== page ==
Before sharing his stories in a live broadcast interview at the Great Hall of the People in Beijing, Luo Jie had been fighting COVID-19 on the front line for months in one of the hardest-hit areas in China.
The 53-year-old president of the Taihe Hospital in Shiyan, central China's Hubei Province, is in Beijing attending the annual session of the 13th National People's Congress (NPC), China's national legislature, which opened on Friday.
Luo, an NPC deputy, is among about 3,000 national lawmakers and 2,000 political advisors gathering in the capital for the "two sessions," a major political event that also includes the annual session of the country's top political advisory body.
Though this year's two sessions are shortened, lawmakers and political advisors still take questions from reporters on the sideline of the meetings, mostly via video links in light of the current COVID-19 epidemic situation.
Luo was joined by deputies from all walks of life -- from primary-level community workers, janitors to lawyers and ministers. Their experiences offer a glimpse into how the country's lawmakers fulfill their duties as NPC deputies.
Drawing on his professional experience, Luo offered suggestions concerning public health emergency responses.
Through arduous efforts, China has achieved decisive results in the fight against COVID-19. The novel coronavirus is dangerous, but frontline doctors and nurses went all out to save every single life, Luo said.
More than 3,600 COVID-19 patients aged over 80 have recovered in Hubei, seven of whom were centenarians, Luo told reporters. "We value every life with our whole heart."
He also took advantage of the live broadcast to express his gratitude to those who have helped people in Hubei.
"Tens of millions of Hubei people will never forget those medical workers coming from across the country to save lives day and night, and we are grateful for every mask, every protective suit sent from around the world," he said.
As epidemic prevention and control becomes a regular practice, China is making its final push toward poverty elimination and completing the building of a moderately prosperous society in all respects in this year.
The national endeavor to fight poverty is also a priority concern for Shi Liping, an NPC deputy of the Miao ethnic group in southwest China's Guizhou Province.
A folk craftsman of the traditional Miao embroidery herself, Shi said the craft has created jobs for half a million Miao women.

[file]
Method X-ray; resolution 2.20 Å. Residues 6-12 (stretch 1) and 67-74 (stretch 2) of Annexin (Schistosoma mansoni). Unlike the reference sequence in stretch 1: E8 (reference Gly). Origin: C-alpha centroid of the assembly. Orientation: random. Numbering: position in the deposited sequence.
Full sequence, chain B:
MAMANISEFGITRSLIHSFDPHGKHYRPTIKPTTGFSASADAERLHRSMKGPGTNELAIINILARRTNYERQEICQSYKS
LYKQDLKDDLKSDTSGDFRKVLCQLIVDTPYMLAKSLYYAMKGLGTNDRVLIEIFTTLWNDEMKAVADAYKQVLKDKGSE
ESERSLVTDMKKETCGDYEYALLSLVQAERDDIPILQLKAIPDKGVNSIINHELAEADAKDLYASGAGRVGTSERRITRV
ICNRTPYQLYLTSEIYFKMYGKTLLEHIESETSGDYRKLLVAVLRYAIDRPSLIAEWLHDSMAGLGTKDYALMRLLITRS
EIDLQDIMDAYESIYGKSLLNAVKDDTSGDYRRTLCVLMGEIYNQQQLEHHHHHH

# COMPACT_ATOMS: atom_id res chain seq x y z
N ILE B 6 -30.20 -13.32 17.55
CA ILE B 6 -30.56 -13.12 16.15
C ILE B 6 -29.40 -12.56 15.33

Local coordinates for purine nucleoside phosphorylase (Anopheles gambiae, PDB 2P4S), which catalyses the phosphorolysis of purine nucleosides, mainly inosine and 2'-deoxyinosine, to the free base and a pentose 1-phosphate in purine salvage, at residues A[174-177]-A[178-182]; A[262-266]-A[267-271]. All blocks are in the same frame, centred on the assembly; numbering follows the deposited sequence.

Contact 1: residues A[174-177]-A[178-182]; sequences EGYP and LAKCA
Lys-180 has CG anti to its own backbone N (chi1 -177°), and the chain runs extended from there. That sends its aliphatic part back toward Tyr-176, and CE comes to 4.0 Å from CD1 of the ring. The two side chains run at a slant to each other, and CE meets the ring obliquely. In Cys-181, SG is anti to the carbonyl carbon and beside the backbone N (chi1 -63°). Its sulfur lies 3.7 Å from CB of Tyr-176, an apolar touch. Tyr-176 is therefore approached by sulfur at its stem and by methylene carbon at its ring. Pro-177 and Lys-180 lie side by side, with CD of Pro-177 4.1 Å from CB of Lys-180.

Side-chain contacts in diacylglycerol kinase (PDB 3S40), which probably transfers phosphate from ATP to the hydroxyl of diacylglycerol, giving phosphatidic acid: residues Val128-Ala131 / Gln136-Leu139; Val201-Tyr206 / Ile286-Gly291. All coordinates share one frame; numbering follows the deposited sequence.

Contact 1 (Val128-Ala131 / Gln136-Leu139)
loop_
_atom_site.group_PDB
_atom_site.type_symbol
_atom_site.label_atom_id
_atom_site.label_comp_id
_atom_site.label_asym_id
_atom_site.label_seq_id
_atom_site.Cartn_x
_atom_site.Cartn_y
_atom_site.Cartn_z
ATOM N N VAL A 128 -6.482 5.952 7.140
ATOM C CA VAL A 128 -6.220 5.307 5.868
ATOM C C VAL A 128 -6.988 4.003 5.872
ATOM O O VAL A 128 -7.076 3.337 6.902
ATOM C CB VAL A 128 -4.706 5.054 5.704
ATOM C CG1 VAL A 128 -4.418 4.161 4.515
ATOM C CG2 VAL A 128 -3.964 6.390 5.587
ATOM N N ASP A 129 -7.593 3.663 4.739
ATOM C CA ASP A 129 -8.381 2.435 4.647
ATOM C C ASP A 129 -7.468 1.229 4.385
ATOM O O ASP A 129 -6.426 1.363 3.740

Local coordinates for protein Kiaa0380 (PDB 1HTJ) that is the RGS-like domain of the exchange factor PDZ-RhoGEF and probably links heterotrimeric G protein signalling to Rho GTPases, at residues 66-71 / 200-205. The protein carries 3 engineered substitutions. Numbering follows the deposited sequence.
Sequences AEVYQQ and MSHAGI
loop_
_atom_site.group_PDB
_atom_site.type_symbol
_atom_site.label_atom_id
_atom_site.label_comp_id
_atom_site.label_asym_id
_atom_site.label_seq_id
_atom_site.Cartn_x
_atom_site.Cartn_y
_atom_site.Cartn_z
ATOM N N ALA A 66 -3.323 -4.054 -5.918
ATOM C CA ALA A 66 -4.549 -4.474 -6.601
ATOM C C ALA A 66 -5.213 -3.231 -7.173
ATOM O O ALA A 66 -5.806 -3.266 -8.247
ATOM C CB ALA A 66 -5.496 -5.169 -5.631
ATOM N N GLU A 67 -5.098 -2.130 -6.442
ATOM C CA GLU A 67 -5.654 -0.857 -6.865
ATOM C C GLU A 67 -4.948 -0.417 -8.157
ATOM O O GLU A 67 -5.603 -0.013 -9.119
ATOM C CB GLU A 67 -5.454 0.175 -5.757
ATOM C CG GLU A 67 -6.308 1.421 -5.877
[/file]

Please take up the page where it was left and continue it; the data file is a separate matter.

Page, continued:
Statistics show that Guizhou relocated 1.88 million people from inhospitable areas in 2019. "We have built 100 anti-poverty Miao embroidery workshops in the resettlement sites," Shi said.
NPC deputy Zhu Guoping, a community worker in Shanghai, shared her experience of getting local residents involved to contribute to law revision.
"I made my cell phone number public to the residents and led my colleagues to make door-to-door visits to listen to their voices and help them solve problems," Zhu said in front of the camera.
According to Zhu, her community has participated in the revision of 35 laws, including laws on domestic violence and minor protection, with 610 opinions brought forward.
On Friday, the national lawmakers started deliberating a draft civil code, which, after approval, is expected to further refine China's basic legal system and rules of conduct in the civil and commercial fields.
In addition to a general provision and a supplementary provision, the 1,260-article draft has six parts on property, contracts, personality rights, marriage and family, inheritance, and tort liabilities.
The draft was prepared after extensive suggestions were solicited from the public. Xiao Shengfang, an NPC deputy and head of the Guangdong Lawyers Association, made 170 suggestions on revision since 2014 when the decision to compile the civil code was announced.
Considered "an encyclopedia on social life," the civil code concerns every aspect of people's lives, Xiao said. "I am glad that some of my contributions have been accepted."